20 Contemplations #10: Joy

Anselm Kiefer, "Resumptio"

Delight the Spirit feels in constant burst:
Delight in Three, delight in all that’s good.
And as the Son descends, is born, is God,
Delight the Spirit feels at last, at first.
Joy of Spirit fractures Earth’s rehearsed
Ways of being happy. Earth gives a nod
To God, then walks the path that Adam trod.
Spirit breaks the world’s disguising curse:
Where fair is foul and foul is fair, it sounds
Like clanging noise, but hear the rhythmic joy
That dances in between the plaintive theme.
The theme of joy is shrouded, yet abounds;
It sleeps within the heart of infant boy
And whispers in the truest child dreams.

No Waste


Flights delay; schedules must be rearranged.
Pause in the park; there is nothing else nearby;
though sickness and tiredness lag our legs
and this message must be read, that query returned.
All the dead time of the week, all these fragmented moments –
purpose evades when we have no control.
Yet moments ripple when we detour through trees
to watch Creator’s joy in the brilliant green
of a duck’s hidden wing.



I gather moments like raindrops,
         like snowdrops:
these microscopic buds of spring
         tricked by sun
     to come out, one     by one;
  I see
how hesitant can be
              can be
     the grandest glimpse of things
               and sing.

I catch the way your moments dance
         from distance –
yet close enough to ring
         the shadows into song
       in soft, legato days  of praise.
   I find
how hopefully we hold
               and hold
      in tentative expectancy
                  to see.

You hold our hope in moments of joy,
What we do not expect
          grips tight. I neglect
       too soon what we know.    Let go
     of fears
that pass. Joy is forever,
       the things that stir our hearts in song.
               Not long.


Lent: The Wait, the Weight 2

How long? How long? I drag my voice.
I cling, I waiver, I thirst, I desire –
My spirit shall rejoice.

In silence, in hum of background noise,
I stretch my neck from familiar mire –
How long? How long? I unravel voice.

The wait, the weight of hidden joys,
When all my sky clouds round and gyres –
My spirit shall rejoice.

Expectancy grows numb. Life silences choice.
Better to shake, better to blaze on fire.
How long? How long? I unfurl my voice.

Complacency leadens; I wave but cannot hoist.
Yet what is lost? the dove’s coo enquires.
Can the spirit still rejoice?

The soul’s pivot; heaviness gathers poise.
Let anchored hope never expire.
How long? How long? Lift high your voice.
My spirit, my spirit shall rejoice.

Lent: Man of Sorrows 3

Obedience is a crown of thorns.
The earth’s the Lord’s;
He does as He pleases,
and it pleases Him to wear these thorns.

Joy set before Him, He endures;
joy not instantaneous, I yield.
Obedience is a crown of thorns,
and I despise this crown.

Go into the wilderness; see
all earth’s kingdoms laid at your feet.
The dilemma lies: your feet will crumble beneath the burden;
the true crown comes with thorns.

God does as He pleases and
it pleases Him to wear this crown.
Joy set before Him, He obeys;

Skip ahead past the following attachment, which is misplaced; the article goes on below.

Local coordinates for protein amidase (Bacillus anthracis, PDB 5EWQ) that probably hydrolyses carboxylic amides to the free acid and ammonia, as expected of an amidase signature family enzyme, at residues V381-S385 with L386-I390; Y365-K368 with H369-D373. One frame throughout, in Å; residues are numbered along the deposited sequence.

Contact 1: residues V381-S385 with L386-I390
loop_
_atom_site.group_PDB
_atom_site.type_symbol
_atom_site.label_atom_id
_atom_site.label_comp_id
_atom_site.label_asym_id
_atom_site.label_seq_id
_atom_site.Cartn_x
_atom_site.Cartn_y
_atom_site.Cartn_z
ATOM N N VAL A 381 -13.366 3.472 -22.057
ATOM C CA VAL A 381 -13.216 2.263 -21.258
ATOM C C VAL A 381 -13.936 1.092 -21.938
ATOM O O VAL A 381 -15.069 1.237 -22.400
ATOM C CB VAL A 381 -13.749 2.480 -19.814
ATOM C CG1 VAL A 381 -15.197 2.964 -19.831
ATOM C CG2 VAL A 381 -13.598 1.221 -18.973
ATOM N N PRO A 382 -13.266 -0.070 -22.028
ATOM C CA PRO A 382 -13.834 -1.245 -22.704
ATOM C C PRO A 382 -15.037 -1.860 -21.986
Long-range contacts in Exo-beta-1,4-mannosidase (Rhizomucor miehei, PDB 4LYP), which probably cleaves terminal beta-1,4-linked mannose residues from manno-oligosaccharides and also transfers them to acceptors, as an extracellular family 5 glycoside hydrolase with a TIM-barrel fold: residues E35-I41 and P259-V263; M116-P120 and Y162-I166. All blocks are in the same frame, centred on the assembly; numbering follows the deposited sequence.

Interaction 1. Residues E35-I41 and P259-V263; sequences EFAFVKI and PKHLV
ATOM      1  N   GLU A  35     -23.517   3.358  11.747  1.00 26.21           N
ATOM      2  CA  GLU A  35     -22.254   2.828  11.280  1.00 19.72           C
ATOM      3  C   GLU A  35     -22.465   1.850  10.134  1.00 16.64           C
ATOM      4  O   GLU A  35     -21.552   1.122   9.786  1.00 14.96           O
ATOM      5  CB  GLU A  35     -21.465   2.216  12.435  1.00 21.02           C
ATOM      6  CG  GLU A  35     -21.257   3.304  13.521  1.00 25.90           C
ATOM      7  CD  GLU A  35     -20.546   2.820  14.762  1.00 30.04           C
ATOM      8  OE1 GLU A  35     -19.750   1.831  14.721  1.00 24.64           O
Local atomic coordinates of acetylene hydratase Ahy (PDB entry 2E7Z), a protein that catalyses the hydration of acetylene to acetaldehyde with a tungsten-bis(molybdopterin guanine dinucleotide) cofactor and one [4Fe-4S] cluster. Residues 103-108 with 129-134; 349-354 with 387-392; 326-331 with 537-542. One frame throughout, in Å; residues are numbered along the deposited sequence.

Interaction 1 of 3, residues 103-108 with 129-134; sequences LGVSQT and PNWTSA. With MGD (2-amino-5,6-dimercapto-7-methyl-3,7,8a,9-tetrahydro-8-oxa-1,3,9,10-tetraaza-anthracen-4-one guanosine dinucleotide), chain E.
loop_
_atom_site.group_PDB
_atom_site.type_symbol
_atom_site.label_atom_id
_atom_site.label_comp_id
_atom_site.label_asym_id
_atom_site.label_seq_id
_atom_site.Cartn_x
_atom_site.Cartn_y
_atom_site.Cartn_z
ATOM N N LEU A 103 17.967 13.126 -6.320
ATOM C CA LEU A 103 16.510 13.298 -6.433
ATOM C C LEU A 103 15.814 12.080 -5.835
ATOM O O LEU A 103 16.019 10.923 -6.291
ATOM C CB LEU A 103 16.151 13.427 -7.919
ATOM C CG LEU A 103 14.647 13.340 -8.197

the meek will take the earth.

Learning Bach


Moments of success are rare:
arpeggio-dances, impossible harmonies,
the sound as simple as the wind
yet execution like a fear -
fingers always forgetting how,
only ever stumbling on
success. Evasive moments of
perfect beauty capture souls
yet pass with sudden fumbles and
flustering confusion when
the movement of the hands cannot
so perfectly attune the spheres
as in the neat, transcribed intent.
Still, when all's aligned,
however brief, the sound
sings and motions, like
silence, like heart,
mouth, deed and life in tune,
the dance exact.
The joy remains.

With reverent fear

In this you greatly rejoice, though for now
Your life flits by, empty at times, sometimes glad.
And in these days, though you furrow your brow,
The breeze on your face can still lift up the sad,
And music is sweet, and the grace that is seen
Falls likewise on righteous, unrighteous,
Both blesses the generous, blesses the mean,
Gives food and gives sun to shine on us.
Despise not the day of the tenderest things:
In each blessing, rejoice; each joy, savour.
Yet know that one day, when the Son of Dawn sings,
All your earthly joys then will be vapour.
So live out your days now in reverent fear,
Rejoicing in Him till the new day appear.

Even So, Even So (After Denise Levertov’s “Suspended”)

When I first read Denise Levertov’s “Suspended”, it amazed me with the perfect way it blended the starkness of life with the delicate beauty of grace. You can read her poem here, in a wonderful post from CPX of their favourite religious poems, and here is my own response to Levertov.

Even So, Even So (After “Suspended”)

No sense can receive the sense
Of what it is that catches me;
You sing of joy, joy, in your heart
And I, sometimes, can know that joy, and yet
It is not clapping which sustains.
Hands that have no atoms hold me;
Even so, even so, in their infinite, silent substance they
Keep my frail floating self from
All these chasms that it seeks.

The Heavenly Life (For Cuthbert of Lindisfarne, Bishop and Missionary)

On the night Saint Aidan died,
You dreamt you saw his floating soul
Carried as he left this earth;
And so you saw the mantel fall
From Aidan onto your small shoulders,
Saw the see that you would take,
Lindisfarne, your home.

They say you wandered through the hills
The warmth within your strong glance drawing
Sin out from its hole.
And somehow you kept your feet
Firmly planted in this soil
Yet your eyes drew always up
To heaven and its joys.

Cuthbert, we are lost at sea.
Our sin lurks in the shadows where
It seldom is revealed.
Yet across the mountains we
Can see bright heaven’s call.
May we walk out as you walked
And find its heights of joy.